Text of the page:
I miss my host mom's cooking, or mostly that I didn't have to cook
In Peru I didn't make my meals, I ate all of them with my host family, and I didn't have a say on what we ate. There were a few times I made food for the whole family, but my host mom and host sister made all the meals, and my only job was to be at the table on time to eat what had been prepared. Being an adult who had made my own food for several years it was a hard adjustment to lose control over what and when I ate. And then it just became life.
Now every meal is up to me. I have to decide what to eat, I have to go to a huge store to buy the food, and I have to prepare it. That was fun for about four days. So much more goes into preparing a meal here! Food is so expensive! In my site there was a small market and a few bodegas and my host family bought all of the basic un-cooked ingredients, like dry beans and a bag of rice. If you wanted meat you went to the carniceria and said "half a chicken" and they literally chopped a chicken in half for you right there, or "beef loin" (if they had beef that day) and they cut the loin off a huge leg hanging from a meat hook. Plus there was just more time to make all of the food from scratch.
Now I'm trying to balance fresh produce with processed products and the ethical production of that food and I'm looking at these plastic wrapped boneless chicken parts and I'm wondering, "where did this chicken come from?"
I feel like I entered an alternate dimension
There's this weird paradox about "home" when you're gone for a long time-- it both stays the same and changes. The things that stay the same make you feel like you've never left, and the things that have changed remind you that life has definitely gone on in your absence. Now I just I feel like I've somehow taken this weird quantum leap into an alternate dimension. Or that I'm dreaming. Either way, it's strange, and I'm not quite sure where I fit into this alternate universe yet.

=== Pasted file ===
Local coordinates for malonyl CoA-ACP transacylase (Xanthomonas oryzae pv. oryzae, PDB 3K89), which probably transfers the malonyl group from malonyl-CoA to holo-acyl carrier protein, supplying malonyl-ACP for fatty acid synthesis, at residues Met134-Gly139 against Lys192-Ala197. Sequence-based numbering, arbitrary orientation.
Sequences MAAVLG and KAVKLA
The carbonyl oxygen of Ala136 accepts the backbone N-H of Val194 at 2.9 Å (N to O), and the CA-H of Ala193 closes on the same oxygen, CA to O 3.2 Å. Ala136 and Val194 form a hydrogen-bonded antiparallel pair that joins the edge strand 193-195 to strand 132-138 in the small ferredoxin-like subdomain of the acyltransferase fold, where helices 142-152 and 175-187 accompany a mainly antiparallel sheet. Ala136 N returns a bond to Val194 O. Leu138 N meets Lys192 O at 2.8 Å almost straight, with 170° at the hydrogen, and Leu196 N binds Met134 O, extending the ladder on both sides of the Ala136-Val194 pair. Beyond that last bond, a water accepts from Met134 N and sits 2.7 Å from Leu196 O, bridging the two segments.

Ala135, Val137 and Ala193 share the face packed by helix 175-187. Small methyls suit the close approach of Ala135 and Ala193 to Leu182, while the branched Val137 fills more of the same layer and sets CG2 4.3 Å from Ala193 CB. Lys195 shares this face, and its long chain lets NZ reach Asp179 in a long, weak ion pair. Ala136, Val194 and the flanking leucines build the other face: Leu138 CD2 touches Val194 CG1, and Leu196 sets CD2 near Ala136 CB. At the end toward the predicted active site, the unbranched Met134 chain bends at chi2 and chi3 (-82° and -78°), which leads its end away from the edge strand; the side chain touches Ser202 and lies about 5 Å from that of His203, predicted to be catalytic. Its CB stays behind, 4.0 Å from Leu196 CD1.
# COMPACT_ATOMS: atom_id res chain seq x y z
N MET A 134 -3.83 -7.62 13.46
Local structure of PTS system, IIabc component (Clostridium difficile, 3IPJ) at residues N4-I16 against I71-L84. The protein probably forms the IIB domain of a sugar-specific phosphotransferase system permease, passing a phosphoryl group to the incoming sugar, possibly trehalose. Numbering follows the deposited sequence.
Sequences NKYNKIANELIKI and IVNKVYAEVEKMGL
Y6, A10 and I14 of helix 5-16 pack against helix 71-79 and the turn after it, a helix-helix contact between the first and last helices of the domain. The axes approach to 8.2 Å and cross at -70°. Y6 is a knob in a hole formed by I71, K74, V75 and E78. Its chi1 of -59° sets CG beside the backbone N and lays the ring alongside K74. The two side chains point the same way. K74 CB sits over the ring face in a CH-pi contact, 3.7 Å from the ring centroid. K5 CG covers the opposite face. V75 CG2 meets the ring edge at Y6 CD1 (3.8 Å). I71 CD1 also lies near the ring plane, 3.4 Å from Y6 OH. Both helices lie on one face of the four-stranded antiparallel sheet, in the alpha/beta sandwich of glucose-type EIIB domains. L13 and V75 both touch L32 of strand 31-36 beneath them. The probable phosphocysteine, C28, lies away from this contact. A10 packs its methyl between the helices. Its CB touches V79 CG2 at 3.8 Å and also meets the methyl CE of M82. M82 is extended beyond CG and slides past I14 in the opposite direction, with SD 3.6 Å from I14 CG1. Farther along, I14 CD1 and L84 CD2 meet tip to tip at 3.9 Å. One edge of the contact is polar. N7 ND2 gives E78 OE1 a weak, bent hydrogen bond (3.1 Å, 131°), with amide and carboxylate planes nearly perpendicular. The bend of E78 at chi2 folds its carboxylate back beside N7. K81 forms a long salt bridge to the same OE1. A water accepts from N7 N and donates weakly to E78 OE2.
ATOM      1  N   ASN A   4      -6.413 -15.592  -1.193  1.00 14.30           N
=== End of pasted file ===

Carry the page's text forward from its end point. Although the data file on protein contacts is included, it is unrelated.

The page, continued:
I feel like I'm on vacation
I haven't quite shaken the feeling yet that this is temporary and that I'm going back to Peru soon.
I say "yes" when I mean "no"
In Peru it's rude to say "no," so even when you have no intention of working on a project with someone or meeting up with them, you say "yes." I was really frustrated about this in Peru, but I started adopting it, too. If someone invited me to a party I said, "yeah, I'll be there!" and then never showed up. And that was okay. That is not okay in the US. That is flaky. My boyfriend has had to remind me multiple times to be straight forward with people about my plans because, guess what? People don't get offended here if you already have something going on that day, but they will get offended if you blow them off.
Small children don't run to me for hugs and tell me how pretty I am
Surprisingly much more depressing than I thought it would be. There are some quirks to sticking out and getting a lot of attention, and that is small children want to hug you and are nice to you. If I were to hug someone's child here I'd probably get arrested.
Other random things:
- People don't greet with a kiss here. Whoops.
- Pulling your debit card out of your bra gets you weird looks.
- People are very active, always riding bikes and running somewhere. Makes me feel lazy.
- Everything is so nice and feels like a resort, which exacerbates my "vacation" feeling.
- My mouth is torn apart from eating chips and cold cereal (which I rarely ate in Peru).
- I avoid men on the street/prepare myself for harassment from men in public.
- I still have a hard time not throwing my toilet paper in the trash.
- It's so quiet here. I have to stop myself from filling the silence with loud music.
- Life is so much more predictable here, yet people get upset when things don't go as they expect.
- Everything smells so good. Idaho smells good. Oregon smells good. Trees smell good. I love it.
So yeah. The US of A is my country, my homeland, and I've spent 88.9% of my life here. That doesn't mean it's easy to slip right back into things. Even if things stayed exactly the same while I was gone, I've changed, and those changes in me are going to cause friction with the way life was before I left.
It's kind of fun though. Seeing your own country and home through new eyes helps create change that maybe was needed all along. I don't have to slip back into the old me, and at the same time I don't have to completely change everything. I get to find something in between and that's an adventure in itself.